A Detailed Guide to EDR vs MDR vs XDR

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Choosing between EDR, MDR, and XDR depends on your current cybersecurity capacity.

The cybersecurity industry inherited one main truth from the security industry: those who wish to defend everything end up defending nothing. As a result, companies must choose between Endpoint Detection and Response (EDR), Managed Detection and Response (MDR), and Extended Detection and Response (XDR). These solutions protect your crucial assets without overextending, overcomplicating, or overpaying.

EDR, MDR, and XDR aren’t competing cybersecurity options. Rather, they’re different approaches to how you wish to protect your system and information. 

First, I’ll explain each of the approaches, showcase their pros and cons, and put them head-to-head. I’ll also consider different scenarios to clarify which is best for your business.


EDR focuses on protecting endpoint devices, like computers, smartphones, tablets, and IoT devices. 

MDR is an extension of EDR and focuses on network devices and services. Third-party services provide managed detection and response tools. They use data collected by cybersecurity experts to find risks and deal with them.

XDR encompasses the protection of networking devices, both in-house and cloud servers.

Businesses also use XDR for advanced threat detection. It protects the entire system, including cloud servers, network nodes, and other devices. Businesses use XDR through EDR as a simplified SaaS or managed through MDR.

Now, I’ll walk you through what each of these options does.

What Is EDR?

Endpoint detection and response is an upgrade to the former endpoint protection (EPP) threat detection. It focuses on classification and credentials. This means it matches all files that enter the endpoint device with the known database. Then, it determines what software is allowed and what might be malware.

Endpoint devices, in this sense, are computers, smartphones, consoles, servers, tablets, and the full range of Internet of Things (IoT) devices. All devices that interface with people are endpoint devices. They also require the same type of protection.

Signature-based protection and detection are at the core of this approach. As a result, EDR is exceptionally efficient at protecting against unknown threats. Because these threats aren’t on the accepted software list and don’t have the correct signature, they’re automatically viewed as threats.

The biggest threats are advanced persistent threats (APTs). They can stay dormant for a long time before activating. Before that point, they seem like regular code to most people, including experts. But as they don’t have a signature, their location and existence become known almost immediately.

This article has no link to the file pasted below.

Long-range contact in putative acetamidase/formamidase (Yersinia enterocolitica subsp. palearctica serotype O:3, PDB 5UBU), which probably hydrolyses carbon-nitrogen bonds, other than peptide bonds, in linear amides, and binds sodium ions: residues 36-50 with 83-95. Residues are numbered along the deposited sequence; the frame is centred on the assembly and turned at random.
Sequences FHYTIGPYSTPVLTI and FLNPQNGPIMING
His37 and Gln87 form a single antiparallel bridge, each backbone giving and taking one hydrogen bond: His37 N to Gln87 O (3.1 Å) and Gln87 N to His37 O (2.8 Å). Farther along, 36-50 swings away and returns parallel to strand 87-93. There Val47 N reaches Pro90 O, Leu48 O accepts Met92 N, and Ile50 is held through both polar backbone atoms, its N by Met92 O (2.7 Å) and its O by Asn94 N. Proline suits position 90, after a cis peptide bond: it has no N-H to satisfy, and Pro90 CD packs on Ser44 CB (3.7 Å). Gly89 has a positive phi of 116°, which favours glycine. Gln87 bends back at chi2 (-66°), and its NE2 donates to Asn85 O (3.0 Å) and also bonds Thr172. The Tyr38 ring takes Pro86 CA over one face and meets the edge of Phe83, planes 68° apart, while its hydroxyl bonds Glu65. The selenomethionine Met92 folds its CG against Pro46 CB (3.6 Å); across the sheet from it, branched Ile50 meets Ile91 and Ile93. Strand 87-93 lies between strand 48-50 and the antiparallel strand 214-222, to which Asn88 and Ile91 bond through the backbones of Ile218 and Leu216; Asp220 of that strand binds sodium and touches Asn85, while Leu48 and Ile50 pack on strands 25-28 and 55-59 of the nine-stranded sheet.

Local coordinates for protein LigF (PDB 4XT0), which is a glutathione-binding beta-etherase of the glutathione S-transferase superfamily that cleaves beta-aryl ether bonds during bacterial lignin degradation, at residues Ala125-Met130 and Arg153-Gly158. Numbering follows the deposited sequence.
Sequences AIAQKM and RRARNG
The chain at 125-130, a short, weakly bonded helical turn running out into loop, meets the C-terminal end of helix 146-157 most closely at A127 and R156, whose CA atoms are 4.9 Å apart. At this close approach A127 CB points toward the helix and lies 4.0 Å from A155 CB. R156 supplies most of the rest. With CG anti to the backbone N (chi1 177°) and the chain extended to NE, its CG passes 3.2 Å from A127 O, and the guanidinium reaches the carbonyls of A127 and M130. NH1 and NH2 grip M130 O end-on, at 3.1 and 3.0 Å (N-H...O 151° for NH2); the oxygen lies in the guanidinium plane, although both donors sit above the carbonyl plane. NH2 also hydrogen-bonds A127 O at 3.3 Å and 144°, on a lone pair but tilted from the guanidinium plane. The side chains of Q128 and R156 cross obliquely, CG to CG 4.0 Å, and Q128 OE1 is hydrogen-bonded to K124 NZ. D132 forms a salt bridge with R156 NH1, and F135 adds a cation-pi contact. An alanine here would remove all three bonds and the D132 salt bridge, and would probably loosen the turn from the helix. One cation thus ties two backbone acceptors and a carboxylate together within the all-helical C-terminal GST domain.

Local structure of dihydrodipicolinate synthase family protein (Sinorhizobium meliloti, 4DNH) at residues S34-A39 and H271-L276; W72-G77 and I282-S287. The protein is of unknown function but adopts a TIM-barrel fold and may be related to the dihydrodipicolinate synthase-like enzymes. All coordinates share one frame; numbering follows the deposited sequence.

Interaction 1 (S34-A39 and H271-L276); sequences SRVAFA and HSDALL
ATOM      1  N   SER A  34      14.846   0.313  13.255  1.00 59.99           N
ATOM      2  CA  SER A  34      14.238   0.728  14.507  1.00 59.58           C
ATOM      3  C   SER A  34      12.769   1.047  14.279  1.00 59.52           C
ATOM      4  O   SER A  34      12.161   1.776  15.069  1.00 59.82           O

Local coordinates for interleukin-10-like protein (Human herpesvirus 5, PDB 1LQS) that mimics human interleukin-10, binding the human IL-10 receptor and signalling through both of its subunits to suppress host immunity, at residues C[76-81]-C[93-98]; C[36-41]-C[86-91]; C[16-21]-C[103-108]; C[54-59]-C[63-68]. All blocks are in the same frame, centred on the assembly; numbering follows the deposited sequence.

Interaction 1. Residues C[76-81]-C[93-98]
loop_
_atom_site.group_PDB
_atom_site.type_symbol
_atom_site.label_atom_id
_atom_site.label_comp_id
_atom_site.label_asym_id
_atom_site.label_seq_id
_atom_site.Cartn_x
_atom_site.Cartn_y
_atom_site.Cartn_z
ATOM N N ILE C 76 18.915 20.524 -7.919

Pros and Cons of EDR

EDR is one of the most popular approaches to cybersecurity, and for a good reason. Roughly 70% of breaches start at the endpoint. The data inside those devices is often the end goal for many cybercriminals.


  • High scalability: EDR is easy to extend to the devices you need. Its costs scale with demand for protection.
  • High flexibility: Endpoint protection allows for more types of workflow systems to receive the same level of protection.
  • Quick incident response: Security response is instant, preventing unauthorized data or users from gaining access.
  • Air-tight prevention: Signature-based protection prevents all suspected attacks instantly.
  • Low false positives: EDR produces very few security notifications that aren’t real threats.
  • Easy integration: EDR integrates with different software tools, such as Security Information and Event Management (SIEM)


  • Limited protection: As EDR relies on very limited information telemetry, it’s impossible to reconstruct how the attack happened. 
  • Minimal malware protection: If malware obtains internal signatures and credentials, EDR can do very little to stop it.

Next, I’ll go through MDR, which sounds similar to EDR in what it does, but the main difference is that cybersecurity professionals perform security.

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MDR exploits the advantage of having a team of experts, either inside your company or as a service.

What Is MDR?

Managed detection and response isn’t a specific tool or set of tools. Instead, it’s a mix of solutions from EDR and XDR. MDR collects and processes data. Then, it manages cybersecurity threats on an ad hoc basis. This can be done with different tools as an external service or manually inside the company.

You can hire cybersecurity experts to integrate MDR as part of the business. The experts will also go through the data and solve any issues. But, you may also externalize the work using  third-party MDR service providers. This allows for a balance between costs and experience.

MDR can protect endpoint devices, servers, networks, and other points of attack. Unlike EDR and XDR, it does so through human expertise paired with software solutions.

MDR uses all of the cybersecurity tools the company needs to protect the system and gather as much data as possible. Then, it finds any problems that may be present and solves them as quickly as possible.